>> economies, etc. etc.  transform them etc. etc.  I prefer to remain
>> skeptical.  Some people did become somewhat more wealthy with the
>> advent of the olpc.  I have not seen widespread social or economic
>> change.
>>> What does it mean for a society when most media buys are bought by
>>> peer recommendation?
>> I don't know about you, but when i was a kid, that is how i bought
>> music.
>>> What does it mean when an increasing number of  mothers go to
>>> Mumsnet instead of asking their doctor?
>> Is that different from talking to their church group or other social
>> discussion they were likely involved in before it was mediated?
>>> What does it mean when 58% of the citizens of Malmo are reportedly
>>> engaged in one form of peer production or another?
>> seems pretty small population, i suspect a definition error in the
>> survey.  I don't think i could get less than 98% if we defined it as
>> producing things with other people.
>>> So I would find it more productive to look at these changes and see
>>> to what degree they have changed life and the structure of society,
>>> to see what has changed, what not, etc... rather than say, 'nothing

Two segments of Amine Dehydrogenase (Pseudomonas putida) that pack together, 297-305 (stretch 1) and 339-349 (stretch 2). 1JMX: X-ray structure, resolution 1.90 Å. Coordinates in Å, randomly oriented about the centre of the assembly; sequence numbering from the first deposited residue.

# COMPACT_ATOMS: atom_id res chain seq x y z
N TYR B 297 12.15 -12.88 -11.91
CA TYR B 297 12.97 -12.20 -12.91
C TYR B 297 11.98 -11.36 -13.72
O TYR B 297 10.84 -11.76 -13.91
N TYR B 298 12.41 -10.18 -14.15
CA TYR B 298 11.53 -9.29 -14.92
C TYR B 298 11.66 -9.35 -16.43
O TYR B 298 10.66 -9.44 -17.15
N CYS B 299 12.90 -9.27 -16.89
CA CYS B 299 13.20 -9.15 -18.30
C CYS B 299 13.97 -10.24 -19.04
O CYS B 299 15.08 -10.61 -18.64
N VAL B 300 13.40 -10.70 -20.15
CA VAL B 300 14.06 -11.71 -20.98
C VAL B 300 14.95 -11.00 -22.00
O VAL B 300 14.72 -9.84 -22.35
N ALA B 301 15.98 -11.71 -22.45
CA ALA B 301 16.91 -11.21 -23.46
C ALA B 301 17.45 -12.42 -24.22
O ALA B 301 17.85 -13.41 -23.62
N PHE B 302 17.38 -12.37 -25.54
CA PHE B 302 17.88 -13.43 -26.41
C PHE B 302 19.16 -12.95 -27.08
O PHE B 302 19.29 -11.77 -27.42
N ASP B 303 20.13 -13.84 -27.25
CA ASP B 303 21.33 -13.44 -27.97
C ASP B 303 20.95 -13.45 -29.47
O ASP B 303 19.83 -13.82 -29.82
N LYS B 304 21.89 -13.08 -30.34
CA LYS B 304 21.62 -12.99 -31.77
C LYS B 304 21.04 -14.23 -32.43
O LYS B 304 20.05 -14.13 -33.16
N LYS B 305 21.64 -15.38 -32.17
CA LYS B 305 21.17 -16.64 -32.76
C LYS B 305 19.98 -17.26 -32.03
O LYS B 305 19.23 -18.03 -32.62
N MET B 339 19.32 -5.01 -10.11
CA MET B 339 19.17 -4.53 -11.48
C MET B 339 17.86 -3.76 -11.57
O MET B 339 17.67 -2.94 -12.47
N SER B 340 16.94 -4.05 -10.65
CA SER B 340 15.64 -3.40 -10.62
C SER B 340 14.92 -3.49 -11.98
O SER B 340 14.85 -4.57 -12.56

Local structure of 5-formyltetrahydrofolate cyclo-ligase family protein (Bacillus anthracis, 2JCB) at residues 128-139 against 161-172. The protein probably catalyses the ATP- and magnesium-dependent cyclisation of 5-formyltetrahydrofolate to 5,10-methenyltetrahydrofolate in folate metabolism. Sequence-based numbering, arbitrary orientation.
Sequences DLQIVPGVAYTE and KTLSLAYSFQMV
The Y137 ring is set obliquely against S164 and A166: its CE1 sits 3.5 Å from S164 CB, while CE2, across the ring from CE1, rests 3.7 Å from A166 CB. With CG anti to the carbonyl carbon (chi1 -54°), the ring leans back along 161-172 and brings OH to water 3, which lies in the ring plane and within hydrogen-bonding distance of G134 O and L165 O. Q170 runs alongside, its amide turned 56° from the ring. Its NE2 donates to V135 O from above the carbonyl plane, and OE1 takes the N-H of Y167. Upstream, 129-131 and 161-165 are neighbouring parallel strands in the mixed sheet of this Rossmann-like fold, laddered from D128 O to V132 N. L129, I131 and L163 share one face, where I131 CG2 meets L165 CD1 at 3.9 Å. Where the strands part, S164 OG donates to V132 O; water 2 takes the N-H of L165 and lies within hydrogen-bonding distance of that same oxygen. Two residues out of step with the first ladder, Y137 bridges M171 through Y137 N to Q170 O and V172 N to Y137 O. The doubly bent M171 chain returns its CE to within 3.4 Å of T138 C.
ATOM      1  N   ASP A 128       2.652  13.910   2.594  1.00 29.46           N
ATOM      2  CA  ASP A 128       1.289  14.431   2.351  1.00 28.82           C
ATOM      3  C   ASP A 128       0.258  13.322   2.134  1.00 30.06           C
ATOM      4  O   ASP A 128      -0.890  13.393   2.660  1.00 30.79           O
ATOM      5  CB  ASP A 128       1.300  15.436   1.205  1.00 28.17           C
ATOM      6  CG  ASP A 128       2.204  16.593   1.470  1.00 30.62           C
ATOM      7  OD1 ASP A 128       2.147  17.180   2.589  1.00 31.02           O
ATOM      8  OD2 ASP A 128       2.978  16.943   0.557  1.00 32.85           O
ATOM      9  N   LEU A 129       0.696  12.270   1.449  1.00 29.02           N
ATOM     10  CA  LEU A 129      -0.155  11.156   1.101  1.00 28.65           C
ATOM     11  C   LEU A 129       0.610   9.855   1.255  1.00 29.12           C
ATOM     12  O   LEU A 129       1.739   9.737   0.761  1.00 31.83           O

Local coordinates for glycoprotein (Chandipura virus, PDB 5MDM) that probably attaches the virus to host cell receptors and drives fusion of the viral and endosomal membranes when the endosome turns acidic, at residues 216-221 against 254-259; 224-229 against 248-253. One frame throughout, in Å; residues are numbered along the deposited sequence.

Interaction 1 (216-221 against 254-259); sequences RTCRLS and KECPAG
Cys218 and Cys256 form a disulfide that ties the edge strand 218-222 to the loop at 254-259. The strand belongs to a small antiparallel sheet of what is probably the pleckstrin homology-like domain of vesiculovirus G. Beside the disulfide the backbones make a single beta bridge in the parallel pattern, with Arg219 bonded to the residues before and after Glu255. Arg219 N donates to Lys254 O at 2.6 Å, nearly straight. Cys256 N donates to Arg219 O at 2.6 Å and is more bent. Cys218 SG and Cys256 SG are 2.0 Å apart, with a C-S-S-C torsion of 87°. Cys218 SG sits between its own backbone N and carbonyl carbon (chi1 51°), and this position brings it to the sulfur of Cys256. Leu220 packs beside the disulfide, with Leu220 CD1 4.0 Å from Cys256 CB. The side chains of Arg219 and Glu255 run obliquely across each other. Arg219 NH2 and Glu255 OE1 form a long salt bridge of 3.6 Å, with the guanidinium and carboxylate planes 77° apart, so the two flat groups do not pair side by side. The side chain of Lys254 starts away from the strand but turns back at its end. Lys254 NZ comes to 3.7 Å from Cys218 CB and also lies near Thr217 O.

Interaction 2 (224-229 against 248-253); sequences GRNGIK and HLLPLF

>>> has changed'.
>> I'd prefer to remain skeptical that there is 'change', especially
>> massive change until we actually find a way that demonstrates that it
>> is happening.  Otherwise, i think we are just fetishizing the
>> practices of a minority, and in doing that we are reifying those
>> practices and likely universalizing them in ways that are unwarranted.
>> Don't get me wrong, things do change, but then again the question is
>> did they change in a way that is reflected for the majority of
>> people?  likely not, and if not, why are we focussing our efforts on
>> the minority, when the difference might just be the difference between
>> the majority and the minority, instead of the minority at time x
>> versus the minority at time z.
>>> Living in Chiang Mai before the internet age would have been
>>> dramatically different for us 'expats', as reported by the old
>>> timers I have discussed the issue with, as are the much more intense
>>> relations of diasporic immigrant communities with their homeland.